Syn- ake wrinkle reducing anti aging ingredient

Anti-aging creams with synthetic snake venom

Skin-care companies such as Sonya Dakar, Syence, Borba and Planet Skincare are making lotions that contain a synthetic venom called Syn-ake. They say the products smooth wrinkles by relaxing facial muscles.

Maybe we can blame snakes for our wrinkles. After all, as the story goes, it was a snake that tempted Eve, getting her expelled from Eden and doomed to a mortal life filled with fine lines and wrinkles. So isn’t it about time that the slithering serpent made amends? More than a half-dozen skin-care companies think so, incorporating a synthetic venom into their formulations to help diminish signs of aging.

The products sprang from an “aha!” connection: When poisonous snakes strike, they paralyze their prey by injecting them with a toxin through hollow fangs. And if snake venom can paralyze muscles, couldn’t a targeted version work like a topical Botox?

Enter SYN®-AKE Active Pure Peptide, a compound developed by Swiss pharmaceutical company Pentapharm, to mimic a protein found in the venom of the temple viper.

“I wanted to develop a Botox alternative for my clients who complained of side effects or wanted to avoid the injections all together,” says Sonya Dakar, co-founder of Sonya Dakar Skincare, who incorporated Syn-ake into her UltraLuxe-9 cream. According to Phentapharm, the ingredient works as a neuromuscular block, preventing sodium ion uptake in the muscle and keeping it in a relaxed state. Relaxing the facial muscles can help prevent deeper expression lines, while smoothing skin in the process, says Sean Campbell, director of Syence Skin Care, which produces Syence Servital Active Anti-Aging Tissue Defense.

Pentapharm measured the smoothing effect of a Syn-ake-infused cream compared with a placebo in a 28-day trial. According to the company, 67% of the participants using the cream reported a decrease in muscle contraction, and wrinkle size was reduced by 52%. Borba, which incorporates Syn-ake into its Advanced Aging Reverse & Tone Serum, did its own blind consumer testing study. “Seventy-nine percent of women reported they could feel the product working, tightening and firming the skin,” says the company’s founder, Scott-Vincent Borba.

But experts wonder whether the topical formulations penetrate deeply enough to effectively inhibit muscle contraction. After all, Botox is injected for a reason — to deliver the compound directly into muscle tissue.

“Is the active ingredient really absorbed into the skin like Botox?” asks dermatologist Dr. Vermén Verallo-Rowell. “The action may just be as a good moisturizer, which does soften wrinkles.”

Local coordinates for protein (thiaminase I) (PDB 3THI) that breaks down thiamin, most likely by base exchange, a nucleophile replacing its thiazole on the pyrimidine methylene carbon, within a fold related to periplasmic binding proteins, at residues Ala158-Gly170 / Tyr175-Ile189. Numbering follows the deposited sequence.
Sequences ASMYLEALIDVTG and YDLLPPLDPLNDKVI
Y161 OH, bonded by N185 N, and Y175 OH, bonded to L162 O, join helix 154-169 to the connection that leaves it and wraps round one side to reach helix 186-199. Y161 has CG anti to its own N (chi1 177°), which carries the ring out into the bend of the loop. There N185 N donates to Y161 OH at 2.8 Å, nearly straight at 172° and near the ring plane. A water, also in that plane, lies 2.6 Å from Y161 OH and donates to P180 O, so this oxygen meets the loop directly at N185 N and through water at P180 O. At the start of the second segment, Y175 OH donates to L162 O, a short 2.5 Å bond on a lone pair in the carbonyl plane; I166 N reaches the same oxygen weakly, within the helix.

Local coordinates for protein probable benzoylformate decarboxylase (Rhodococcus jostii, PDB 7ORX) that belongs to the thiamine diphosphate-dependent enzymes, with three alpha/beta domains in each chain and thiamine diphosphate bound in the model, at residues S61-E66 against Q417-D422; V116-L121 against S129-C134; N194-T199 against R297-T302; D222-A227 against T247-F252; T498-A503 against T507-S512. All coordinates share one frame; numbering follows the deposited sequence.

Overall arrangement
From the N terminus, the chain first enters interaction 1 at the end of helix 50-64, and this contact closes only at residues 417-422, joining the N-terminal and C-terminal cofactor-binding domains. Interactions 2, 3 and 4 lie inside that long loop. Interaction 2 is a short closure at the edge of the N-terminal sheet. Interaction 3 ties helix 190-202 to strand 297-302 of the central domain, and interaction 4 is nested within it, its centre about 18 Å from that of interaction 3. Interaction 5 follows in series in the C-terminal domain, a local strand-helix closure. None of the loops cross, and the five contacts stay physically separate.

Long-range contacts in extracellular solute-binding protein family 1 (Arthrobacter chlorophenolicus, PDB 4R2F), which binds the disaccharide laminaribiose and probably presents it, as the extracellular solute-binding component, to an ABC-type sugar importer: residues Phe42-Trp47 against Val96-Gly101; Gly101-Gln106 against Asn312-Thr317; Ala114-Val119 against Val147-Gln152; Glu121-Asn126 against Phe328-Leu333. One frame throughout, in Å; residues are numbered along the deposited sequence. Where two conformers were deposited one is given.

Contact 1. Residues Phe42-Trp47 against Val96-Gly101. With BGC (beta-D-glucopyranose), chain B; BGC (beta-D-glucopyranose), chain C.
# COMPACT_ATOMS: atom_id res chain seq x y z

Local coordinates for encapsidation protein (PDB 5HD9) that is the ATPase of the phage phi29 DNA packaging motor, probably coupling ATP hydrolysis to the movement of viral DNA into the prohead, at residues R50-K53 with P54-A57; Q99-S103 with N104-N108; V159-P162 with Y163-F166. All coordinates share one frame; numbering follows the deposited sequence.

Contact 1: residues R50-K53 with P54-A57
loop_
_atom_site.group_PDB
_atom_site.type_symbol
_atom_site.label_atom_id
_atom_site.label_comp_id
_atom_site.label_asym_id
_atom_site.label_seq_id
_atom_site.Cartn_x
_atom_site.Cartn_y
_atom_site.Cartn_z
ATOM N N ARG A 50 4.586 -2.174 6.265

“Skin is programmed to keep proteins out,” adds Dr. Leslie Baumann, author of “The Skin Type Solution.” And the chemical must travel through several layers of skin and subcutaneous fat to reach and penetrate the muscle.

“The smaller the molecule and the more fat-soluble, the deeper that chemical can get into the skin,” says Dr. Corey Maas, fellow of the American Academy of Facial Plastic and Reconstructive Surgery. After evaluating Syn-ake, Maas says the molecule appears to be small enough theoretically to penetrate; however, without more studies, he says, it’s difficult to evaluate the effectiveness of the ingredient.

He also points out another dilemma for skin-care companies incorporating the synthetic venom formulation. Once a compound “goes through the skin and becomes pharmacologically active working as a drug to relax muscle, it could in theory be absorbed through the body and affect other” areas, Maas says. “It’s a Catch-22. It goes from the cosmaceutical-you-don’t-need-FDA-approval range to a range where it needs to be studied for its safety and its efficacy.”

Skin Venom’s Campbell, for his part, compares Syn-ake to retinol, the less active version of Retin-A found in many beauty products, and not regulated by the FDA.

With so many skin-care companies using Syn-ake, what sets one cream apart from another? “You can make two cakes and have the same ingredients, but it’s the way in which these ingredients are put together that makes the difference,” says Caroline Clapperton, founder of Planet Skincare. Planet Skincare’s daily moisturizer incorporates argireline and GABA to help relax muscles, antioxidants such as vitamin A and C, and retinoic acid, which speeds up cell renewal. The creamy formulation spreads easily, comes packaged with a plastic scoop and smells like roses.

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Anti Aging Master Gene Discovered

Researchers at Oregon State University have found one gene in the human body that appears to be a master regulator for skin development, in research that could help address everything from skin diseases such as eczema or psoriasis to the wrinkling of skin as people age.